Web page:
Haaretz is emphatic:

Jordanian King Abdullah II fired several senior officials over the past week following reports of a plot to destabilize the kingdom, including the general intelligence chief, the king’s adviser on policy and information and several other senior advisers.

Citing a Kuwait newspaper, Al-Qabas, Haaretz describes a potential plot by the Hashemite Kingdom’s intel head, General Adan al-Jundi, and several palace insiders to spark protests that would target Prime Minister Omar Razzaz in an attempt to destabilize the Kingdom.

It’s all very 1970s, right down to the fake protests designed to ripple influence in the shadows, and while we know that the King did in fact reshuffle his top intel heads and fire a few palace advisors, we should stop short of calling it a coup attempt – at least right now.

There’s a lot of unanswered questions. Why would insiders risk the stability of the Kingdom? Why would the King merely sack them and not arrest them? What else were they angry about? And could this have been something simply personal, the factional tussles that royal courts are prone to?

Jordan’s collapse is the nightmare scenario of every strategic planner in the region: from Saudi Arabia to Israel to the United States to the Jordanians themselves, fear of Jordan falling apart has lurked in the back of their collectives minds since the 1970 civil war that nearly shattered the Kingdom. And of course there is Syria nearby, where the still-smoldering border remains an object lesson to those who might push for change too hard.

Yet that object lesson perhaps has diminishing value each day. There is a Trump peace plan coming for Palestine, and it seems quite likely it will mean there is no path for an independent Palestine. That will anger Jordan’s Palestinians, many of whom still believe they will one day return to a Palestinian state, and will push unprecedented tension on the 1994 treaty with Israel. Already nationalists and Islamists have gotten the King to dump a small but symbolically important lease attached to the treaty – a sop by King Abdullah to the anger of Jordanians who see the treaty not as valuable peace but as a humiliating submission.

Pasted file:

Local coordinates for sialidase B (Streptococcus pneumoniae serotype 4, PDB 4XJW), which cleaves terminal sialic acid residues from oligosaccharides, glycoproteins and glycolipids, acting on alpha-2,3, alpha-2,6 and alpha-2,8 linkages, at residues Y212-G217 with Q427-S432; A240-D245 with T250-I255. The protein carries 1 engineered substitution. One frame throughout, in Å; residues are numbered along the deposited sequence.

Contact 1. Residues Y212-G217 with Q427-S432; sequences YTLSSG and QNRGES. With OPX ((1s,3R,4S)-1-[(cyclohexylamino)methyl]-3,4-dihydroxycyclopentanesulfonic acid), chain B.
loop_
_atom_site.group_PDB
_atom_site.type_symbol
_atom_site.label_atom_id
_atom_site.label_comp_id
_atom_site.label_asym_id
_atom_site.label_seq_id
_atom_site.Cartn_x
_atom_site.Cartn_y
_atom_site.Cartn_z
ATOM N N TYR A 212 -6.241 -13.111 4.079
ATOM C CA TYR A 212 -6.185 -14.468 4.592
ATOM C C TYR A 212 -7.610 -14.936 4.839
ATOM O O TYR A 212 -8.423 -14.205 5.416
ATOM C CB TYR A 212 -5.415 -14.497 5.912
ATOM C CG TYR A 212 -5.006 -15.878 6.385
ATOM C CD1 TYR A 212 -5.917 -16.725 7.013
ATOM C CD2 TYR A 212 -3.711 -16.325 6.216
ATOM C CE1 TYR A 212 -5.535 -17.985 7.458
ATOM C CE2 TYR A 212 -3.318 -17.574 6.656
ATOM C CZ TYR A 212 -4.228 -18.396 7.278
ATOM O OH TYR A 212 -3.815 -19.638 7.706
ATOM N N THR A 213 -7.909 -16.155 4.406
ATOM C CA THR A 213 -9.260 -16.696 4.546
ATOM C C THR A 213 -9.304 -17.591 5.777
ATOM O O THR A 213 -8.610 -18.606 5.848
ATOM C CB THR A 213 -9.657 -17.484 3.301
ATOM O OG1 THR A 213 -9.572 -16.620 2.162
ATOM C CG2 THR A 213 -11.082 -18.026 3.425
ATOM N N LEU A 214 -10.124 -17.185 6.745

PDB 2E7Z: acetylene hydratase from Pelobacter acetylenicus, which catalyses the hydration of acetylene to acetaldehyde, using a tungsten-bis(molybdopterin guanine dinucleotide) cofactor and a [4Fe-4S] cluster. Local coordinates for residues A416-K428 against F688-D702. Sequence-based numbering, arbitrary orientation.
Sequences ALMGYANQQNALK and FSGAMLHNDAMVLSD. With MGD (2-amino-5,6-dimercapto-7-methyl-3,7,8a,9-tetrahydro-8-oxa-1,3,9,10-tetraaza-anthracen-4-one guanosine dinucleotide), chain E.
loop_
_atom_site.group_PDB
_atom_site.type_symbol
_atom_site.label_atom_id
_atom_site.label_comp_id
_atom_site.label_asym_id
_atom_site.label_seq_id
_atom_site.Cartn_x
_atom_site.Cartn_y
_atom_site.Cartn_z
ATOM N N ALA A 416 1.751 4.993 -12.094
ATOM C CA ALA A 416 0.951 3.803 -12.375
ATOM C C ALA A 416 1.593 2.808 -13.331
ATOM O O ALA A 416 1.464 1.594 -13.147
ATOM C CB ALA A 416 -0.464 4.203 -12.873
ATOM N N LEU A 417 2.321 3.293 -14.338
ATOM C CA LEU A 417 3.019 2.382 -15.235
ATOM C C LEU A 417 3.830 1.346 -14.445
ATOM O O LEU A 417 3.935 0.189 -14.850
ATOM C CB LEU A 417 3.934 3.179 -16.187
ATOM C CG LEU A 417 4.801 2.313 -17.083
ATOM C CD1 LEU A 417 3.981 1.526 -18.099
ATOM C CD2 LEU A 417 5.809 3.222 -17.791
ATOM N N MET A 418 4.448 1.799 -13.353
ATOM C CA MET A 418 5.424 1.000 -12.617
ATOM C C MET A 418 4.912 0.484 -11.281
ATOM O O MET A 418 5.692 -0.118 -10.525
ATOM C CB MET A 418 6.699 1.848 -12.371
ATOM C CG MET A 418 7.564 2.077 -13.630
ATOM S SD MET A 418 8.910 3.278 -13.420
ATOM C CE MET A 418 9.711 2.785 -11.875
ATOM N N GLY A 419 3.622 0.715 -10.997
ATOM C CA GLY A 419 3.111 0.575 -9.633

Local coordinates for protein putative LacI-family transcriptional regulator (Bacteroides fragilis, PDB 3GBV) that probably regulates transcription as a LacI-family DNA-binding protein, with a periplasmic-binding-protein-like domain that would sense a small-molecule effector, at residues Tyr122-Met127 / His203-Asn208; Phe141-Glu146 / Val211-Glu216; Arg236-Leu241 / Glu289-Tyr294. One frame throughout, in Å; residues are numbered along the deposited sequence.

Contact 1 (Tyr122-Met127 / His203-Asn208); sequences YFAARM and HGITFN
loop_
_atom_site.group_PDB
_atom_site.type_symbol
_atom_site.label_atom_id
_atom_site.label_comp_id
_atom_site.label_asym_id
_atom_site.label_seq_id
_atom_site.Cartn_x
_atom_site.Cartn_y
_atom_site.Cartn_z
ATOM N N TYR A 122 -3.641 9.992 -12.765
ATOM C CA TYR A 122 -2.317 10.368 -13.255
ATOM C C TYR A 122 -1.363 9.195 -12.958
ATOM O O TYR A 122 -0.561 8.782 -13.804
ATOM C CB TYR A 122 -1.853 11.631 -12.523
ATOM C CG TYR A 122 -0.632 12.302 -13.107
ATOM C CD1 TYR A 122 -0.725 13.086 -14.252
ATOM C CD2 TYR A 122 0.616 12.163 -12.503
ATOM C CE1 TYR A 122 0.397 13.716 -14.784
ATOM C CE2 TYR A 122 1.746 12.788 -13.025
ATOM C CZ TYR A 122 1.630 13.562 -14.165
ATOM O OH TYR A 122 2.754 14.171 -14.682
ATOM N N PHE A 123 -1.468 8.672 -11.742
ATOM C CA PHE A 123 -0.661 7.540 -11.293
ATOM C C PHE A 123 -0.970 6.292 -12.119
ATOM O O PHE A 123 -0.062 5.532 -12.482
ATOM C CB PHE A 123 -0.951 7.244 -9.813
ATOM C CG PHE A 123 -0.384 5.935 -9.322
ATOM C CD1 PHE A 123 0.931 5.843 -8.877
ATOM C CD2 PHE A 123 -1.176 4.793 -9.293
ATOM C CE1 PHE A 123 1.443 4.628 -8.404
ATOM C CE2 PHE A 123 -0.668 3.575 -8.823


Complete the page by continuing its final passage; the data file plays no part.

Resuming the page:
Then there is the matter of austerity, Prime Minister Razzaz’s burden to bear. Jordan’s economy is deeply under strain: it has some $39.9 billion in debts, nearly 100% of GDP, and its trade ties have been hammered with wars in Iraq and Syria, two of its biggest trading partners. Throw on a dollop of hundreds of thousands of increasingly expensive Syrian refugees, plus a permanent population of Palestinians in exile, on top of a resource base that still relies on relatively cheap agriculture, and you have a wobbly economy that even in better decades struggled to improve living standards.

Jordan’s economy must have aid to survive – aid that has strings attached. From the Gulf Arabs, aid means hewing to their regional priorities, something Amman is loathe to do. From the West, it means restructuring the economy – and remaining true to the treaty with Israel. Jordanians are increasingly tired of such external demands, and moreover one would be hard pressed to find a population that takes austerity measures with a smile.

That there is pressure is real: that there was a coup attempt is to be said to be not proven, rather than not guilty. King Abdullah of Jordan is walking a fine line with ever fewer pathways forward.

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